• To our affiliated entities and in connection with the sale, assignment or other transfer of our company or our business.

How We Protect Your Information

JD Supra takes reasonable and appropriate precautions to insure that user information is protected from loss, misuse and unauthorized access, disclosure, alteration and destruction. We restrict access to user information to those individuals who reasonably need access to perform their job functions, such as our third party email service, customer service personnel and technical staff. You should keep in mind that no Internet transmission is ever 100% secure or error-free. Where you use log-in credentials (usernames, passwords) on our Website, please remember that it is your responsibility to safeguard them. If you believe that your log-in credentials have been compromised, please contact us at privacy@jdsupra.com.

Children's Information

Our Website and Services are not directed at children under the age of 16 and we do not knowingly collect personal information from children under the age of 16 through our Website and/or Services. If you have reason to believe that a child under the age of 16 has provided personal information to us, please contact us, and we will endeavor to delete that information from our databases.

Links to Other Websites

Our Website and Services may contain links to other websites. The operators of such other websites may collect information about you, including through cookies or other technologies. If you are using our Website or Services and click a link to another site, you will leave our Website and this Policy will not apply to your use of and activity on those other sites. We encourage you to read the legal notices posted on those sites, including their privacy policies. We are not responsible for the data collection and use practices of such other sites. This Policy applies solely to the information collected in connection with your use of our Website and Services and does not apply to any practices conducted offline or in connection with any other websites.

Information for EU and Swiss Residents

JD Supra's principal place of business is in the United States. By subscribing to our website, you expressly consent to your information being processed in the United States.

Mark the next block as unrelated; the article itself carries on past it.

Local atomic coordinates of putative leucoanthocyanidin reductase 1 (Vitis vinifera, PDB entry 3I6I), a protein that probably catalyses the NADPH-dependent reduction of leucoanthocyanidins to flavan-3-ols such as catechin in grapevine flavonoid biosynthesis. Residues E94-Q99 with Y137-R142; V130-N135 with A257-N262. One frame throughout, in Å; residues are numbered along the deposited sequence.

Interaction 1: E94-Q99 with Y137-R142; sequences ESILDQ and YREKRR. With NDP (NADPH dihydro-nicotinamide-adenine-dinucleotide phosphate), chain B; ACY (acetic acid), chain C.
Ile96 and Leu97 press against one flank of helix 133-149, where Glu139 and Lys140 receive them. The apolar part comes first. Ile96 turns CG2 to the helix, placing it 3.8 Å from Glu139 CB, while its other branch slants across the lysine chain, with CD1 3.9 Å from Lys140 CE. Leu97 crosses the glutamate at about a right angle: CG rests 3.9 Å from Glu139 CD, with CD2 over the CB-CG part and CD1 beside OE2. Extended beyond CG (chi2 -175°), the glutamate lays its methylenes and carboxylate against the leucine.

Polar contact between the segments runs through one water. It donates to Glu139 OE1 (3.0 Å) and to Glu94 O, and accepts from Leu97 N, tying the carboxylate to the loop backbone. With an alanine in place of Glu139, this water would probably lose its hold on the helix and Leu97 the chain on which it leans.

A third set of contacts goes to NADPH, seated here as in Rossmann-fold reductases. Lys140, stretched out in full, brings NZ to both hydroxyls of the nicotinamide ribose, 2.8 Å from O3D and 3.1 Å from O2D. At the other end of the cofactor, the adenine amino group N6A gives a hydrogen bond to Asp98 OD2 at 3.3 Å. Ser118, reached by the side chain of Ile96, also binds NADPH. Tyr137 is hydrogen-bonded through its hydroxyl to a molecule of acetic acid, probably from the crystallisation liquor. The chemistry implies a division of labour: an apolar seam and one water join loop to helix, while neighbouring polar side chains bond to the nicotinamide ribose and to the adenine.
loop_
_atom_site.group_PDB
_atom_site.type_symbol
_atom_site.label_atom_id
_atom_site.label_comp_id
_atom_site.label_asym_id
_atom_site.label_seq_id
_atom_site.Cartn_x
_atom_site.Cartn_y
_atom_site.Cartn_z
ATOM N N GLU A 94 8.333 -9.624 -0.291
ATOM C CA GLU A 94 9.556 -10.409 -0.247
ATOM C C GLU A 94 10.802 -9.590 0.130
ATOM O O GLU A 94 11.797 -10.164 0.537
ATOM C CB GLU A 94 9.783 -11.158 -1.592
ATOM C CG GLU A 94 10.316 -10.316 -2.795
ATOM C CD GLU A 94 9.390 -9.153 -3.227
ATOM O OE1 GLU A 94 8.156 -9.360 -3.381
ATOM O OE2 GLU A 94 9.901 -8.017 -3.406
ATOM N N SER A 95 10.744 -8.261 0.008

• Our Legal Basis for Processing: Generally, we rely on our legitimate interests in order to process your personal information. For example, we rely on this legal ground if we use your personal information to manage your Registration Data and administer our relationship with you; to deliver our Website and Services; understand and improve our Website and Services; report reader analytics to our authors; to personalize your experience on our Website and Services; and where necessary to protect or defend our or another's rights or property, or to detect, prevent, or otherwise address fraud, security, safety or privacy issues. Please see Article 6(1)(f) of the E.U. General Data Protection Regulation ("GDPR") In addition, there may be other situations where other grounds for processing may exist, such as where processing is a result of legal requirements (GDPR Article 6(1)(c)) or for reasons of public interest (GDPR Article 6(1)(e)). Please see the "Your Rights" section of this Privacy Policy immediately below for more information about how you may request that we limit or refrain from processing your personal information.
  • Your Rights
    • Right of Access/Portability: You can ask to review details about the information we hold about you and how that information has been used and disclosed. Note that we may request to verify your identification before fulfilling your request. You can also request that your personal information is provided to you in a commonly used electronic format so that you can share it with other organizations.
    • Right to Correct Information: You may ask that we make corrections to any information we hold, if you believe such correction to be necessary.
    • Right to Restrict Our Processing or Erasure of Information: You also have the right in certain circumstances to ask us to restrict processing of your personal information or to erase your personal information. Where you have consented to our use of your personal information, you can withdraw your consent at any time.

You can make a request to exercise any of these rights by emailing us at privacy@jdsupra.com or by writing to us at:

Privacy Officer
JD Supra, LLC
10 Liberty Ship Way, Suite 300
Sausalito, California 94965

You can also manage your profile and subscriptions through our Privacy Center under the "My Account" dashboard.